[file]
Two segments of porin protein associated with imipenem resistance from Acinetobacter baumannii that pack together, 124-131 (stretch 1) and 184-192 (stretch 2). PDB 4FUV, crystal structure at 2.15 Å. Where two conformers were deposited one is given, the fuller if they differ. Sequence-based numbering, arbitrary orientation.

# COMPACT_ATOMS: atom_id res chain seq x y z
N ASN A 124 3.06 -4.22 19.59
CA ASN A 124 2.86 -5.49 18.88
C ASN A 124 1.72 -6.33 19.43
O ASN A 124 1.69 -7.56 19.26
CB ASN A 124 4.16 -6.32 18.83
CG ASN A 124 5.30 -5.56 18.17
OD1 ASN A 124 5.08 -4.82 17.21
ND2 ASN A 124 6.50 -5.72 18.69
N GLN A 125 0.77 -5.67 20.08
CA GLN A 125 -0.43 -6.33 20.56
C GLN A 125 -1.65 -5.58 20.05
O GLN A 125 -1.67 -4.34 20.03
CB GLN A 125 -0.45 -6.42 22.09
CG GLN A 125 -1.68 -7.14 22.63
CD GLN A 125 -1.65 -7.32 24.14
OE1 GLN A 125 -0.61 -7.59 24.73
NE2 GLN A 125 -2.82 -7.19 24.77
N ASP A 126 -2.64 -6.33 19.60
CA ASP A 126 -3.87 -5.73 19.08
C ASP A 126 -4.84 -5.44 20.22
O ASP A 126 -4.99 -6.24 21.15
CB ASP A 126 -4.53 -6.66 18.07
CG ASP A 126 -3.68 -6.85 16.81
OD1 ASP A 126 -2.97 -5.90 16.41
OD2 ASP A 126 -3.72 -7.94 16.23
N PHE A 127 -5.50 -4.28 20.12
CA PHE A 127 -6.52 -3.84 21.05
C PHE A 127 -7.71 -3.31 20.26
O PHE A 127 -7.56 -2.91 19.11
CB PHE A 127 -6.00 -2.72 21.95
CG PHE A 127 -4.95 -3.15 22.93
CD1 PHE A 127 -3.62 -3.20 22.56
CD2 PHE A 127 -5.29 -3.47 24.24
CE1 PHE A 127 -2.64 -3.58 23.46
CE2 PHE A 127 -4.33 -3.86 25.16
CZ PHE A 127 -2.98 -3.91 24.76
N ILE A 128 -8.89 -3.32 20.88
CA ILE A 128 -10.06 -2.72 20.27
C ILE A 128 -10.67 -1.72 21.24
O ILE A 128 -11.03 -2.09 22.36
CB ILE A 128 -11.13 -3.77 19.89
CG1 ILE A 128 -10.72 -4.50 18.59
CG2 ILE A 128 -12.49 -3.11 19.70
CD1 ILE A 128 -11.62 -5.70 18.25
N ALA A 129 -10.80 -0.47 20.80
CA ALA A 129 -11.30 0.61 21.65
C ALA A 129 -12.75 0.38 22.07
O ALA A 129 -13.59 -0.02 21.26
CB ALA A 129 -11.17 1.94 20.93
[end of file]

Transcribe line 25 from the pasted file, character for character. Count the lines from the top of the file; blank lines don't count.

CG ASP A 126 -3.68 -6.85 16.81